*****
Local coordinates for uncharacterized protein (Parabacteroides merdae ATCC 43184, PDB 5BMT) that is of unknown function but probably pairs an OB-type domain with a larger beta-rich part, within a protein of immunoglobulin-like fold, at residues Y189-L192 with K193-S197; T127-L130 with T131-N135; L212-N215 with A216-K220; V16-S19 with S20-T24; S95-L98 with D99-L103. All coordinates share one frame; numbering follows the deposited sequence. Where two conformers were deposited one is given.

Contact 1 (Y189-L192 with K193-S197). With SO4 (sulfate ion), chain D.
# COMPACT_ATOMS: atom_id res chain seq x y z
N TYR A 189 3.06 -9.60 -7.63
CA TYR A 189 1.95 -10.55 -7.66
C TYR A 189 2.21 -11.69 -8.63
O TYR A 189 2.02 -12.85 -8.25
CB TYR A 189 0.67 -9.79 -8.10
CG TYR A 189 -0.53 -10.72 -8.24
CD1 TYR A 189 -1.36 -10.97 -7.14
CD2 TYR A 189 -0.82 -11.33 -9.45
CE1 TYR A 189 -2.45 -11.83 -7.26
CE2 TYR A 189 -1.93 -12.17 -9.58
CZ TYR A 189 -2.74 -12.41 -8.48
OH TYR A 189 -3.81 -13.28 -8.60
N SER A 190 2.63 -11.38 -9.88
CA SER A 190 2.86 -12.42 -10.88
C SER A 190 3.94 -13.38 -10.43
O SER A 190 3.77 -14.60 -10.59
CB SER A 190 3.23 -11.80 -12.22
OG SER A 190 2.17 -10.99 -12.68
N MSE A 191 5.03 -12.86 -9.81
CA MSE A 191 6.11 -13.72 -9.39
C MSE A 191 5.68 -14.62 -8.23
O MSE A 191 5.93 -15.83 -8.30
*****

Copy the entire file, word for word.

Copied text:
Local coordinates for uncharacterized protein (Parabacteroides merdae ATCC 43184, PDB 5BMT) that is of unknown function but probably pairs an OB-type domain with a larger beta-rich part, within a protein of immunoglobulin-like fold, at residues Y189-L192 with K193-S197; T127-L130 with T131-N135; L212-N215 with A216-K220; V16-S19 with S20-T24; S95-L98 with D99-L103. All coordinates share one frame; numbering follows the deposited sequence. Where two conformers were deposited one is given.

Contact 1 (Y189-L192 with K193-S197). With SO4 (sulfate ion), chain D.
# COMPACT_ATOMS: atom_id res chain seq x y z
N TYR A 189 3.06 -9.60 -7.63
CA TYR A 189 1.95 -10.55 -7.66
C TYR A 189 2.21 -11.69 -8.63
O TYR A 189 2.02 -12.85 -8.25
CB TYR A 189 0.67 -9.79 -8.10
CG TYR A 189 -0.53 -10.72 -8.24
CD1 TYR A 189 -1.36 -10.97 -7.14
CD2 TYR A 189 -0.82 -11.33 -9.45
CE1 TYR A 189 -2.45 -11.83 -7.26
CE2 TYR A 189 -1.93 -12.17 -9.58
CZ TYR A 189 -2.74 -12.41 -8.48
OH TYR A 189 -3.81 -13.28 -8.60
N SER A 190 2.63 -11.38 -9.88
CA SER A 190 2.86 -12.42 -10.88
C SER A 190 3.94 -13.38 -10.43
O SER A 190 3.77 -14.60 -10.59
CB SER A 190 3.23 -11.80 -12.22
OG SER A 190 2.17 -10.99 -12.68
N MSE A 191 5.03 -12.86 -9.81
CA MSE A 191 6.11 -13.72 -9.39
C MSE A 191 5.68 -14.62 -8.23
O MSE A 191 5.93 -15.83 -8.30